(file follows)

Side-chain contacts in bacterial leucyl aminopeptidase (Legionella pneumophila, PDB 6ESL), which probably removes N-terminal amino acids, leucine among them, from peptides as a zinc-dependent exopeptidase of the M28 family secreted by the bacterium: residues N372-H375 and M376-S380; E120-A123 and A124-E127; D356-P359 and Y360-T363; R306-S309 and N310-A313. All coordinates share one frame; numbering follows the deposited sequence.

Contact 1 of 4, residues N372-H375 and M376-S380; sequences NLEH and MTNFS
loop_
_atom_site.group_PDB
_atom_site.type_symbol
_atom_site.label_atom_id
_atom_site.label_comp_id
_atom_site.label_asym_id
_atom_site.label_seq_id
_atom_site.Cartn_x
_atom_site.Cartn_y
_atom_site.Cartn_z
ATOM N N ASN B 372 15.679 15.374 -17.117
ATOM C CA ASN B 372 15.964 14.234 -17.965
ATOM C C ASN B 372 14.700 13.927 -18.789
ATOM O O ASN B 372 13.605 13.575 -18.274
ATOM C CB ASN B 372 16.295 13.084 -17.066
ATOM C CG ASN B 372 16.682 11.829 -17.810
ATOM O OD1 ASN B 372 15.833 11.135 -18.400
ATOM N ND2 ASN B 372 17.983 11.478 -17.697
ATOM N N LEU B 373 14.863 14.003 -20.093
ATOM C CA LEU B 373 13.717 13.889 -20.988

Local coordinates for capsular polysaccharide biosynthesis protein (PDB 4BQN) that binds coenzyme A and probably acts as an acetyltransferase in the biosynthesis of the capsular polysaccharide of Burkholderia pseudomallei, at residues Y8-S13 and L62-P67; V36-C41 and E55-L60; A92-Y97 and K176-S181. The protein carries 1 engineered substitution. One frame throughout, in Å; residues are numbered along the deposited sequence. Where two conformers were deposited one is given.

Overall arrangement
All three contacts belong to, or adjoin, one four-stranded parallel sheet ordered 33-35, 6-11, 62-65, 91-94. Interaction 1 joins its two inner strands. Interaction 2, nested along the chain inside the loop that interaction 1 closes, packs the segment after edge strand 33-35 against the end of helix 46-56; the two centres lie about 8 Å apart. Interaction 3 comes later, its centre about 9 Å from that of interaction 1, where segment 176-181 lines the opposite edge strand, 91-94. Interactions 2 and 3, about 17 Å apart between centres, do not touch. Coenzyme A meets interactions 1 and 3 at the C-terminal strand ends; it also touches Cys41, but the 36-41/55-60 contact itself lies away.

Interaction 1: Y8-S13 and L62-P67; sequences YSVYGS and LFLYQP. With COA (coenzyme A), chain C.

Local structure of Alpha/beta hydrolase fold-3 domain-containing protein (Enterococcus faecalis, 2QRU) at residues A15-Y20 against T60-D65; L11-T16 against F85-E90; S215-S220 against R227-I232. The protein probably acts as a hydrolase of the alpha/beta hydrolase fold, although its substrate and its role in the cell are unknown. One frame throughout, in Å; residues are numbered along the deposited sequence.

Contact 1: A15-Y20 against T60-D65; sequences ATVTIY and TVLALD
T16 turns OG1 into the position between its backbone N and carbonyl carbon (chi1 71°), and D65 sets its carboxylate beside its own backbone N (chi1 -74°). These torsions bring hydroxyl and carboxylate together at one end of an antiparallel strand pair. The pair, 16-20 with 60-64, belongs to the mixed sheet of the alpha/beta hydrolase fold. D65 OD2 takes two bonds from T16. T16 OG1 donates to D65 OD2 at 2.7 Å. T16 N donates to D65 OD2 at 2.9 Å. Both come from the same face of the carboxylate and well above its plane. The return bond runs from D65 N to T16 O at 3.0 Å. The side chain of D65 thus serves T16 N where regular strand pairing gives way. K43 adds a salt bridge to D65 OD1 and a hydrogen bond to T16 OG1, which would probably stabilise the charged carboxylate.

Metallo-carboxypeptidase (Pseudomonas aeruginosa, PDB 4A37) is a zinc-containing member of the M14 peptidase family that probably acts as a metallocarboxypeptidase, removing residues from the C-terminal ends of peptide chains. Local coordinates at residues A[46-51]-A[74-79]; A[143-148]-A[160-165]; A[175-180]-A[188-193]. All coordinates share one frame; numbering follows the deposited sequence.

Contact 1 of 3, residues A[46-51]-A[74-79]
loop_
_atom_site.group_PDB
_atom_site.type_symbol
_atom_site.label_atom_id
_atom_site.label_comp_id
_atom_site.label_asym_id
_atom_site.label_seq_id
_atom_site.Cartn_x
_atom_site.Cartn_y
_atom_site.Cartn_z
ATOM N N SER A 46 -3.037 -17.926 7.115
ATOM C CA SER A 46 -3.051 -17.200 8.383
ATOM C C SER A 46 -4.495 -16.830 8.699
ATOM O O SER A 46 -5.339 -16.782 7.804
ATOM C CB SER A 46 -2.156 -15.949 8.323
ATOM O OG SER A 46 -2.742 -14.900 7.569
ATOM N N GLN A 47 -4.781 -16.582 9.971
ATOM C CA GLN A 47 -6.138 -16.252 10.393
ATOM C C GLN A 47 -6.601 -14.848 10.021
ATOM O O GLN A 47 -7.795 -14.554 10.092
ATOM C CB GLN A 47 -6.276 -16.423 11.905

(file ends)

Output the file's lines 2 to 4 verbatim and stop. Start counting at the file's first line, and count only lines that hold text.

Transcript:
Contact 1 of 4, residues N372-H375 and M376-S380; sequences NLEH and MTNFS
loop_
_atom_site.group_PDB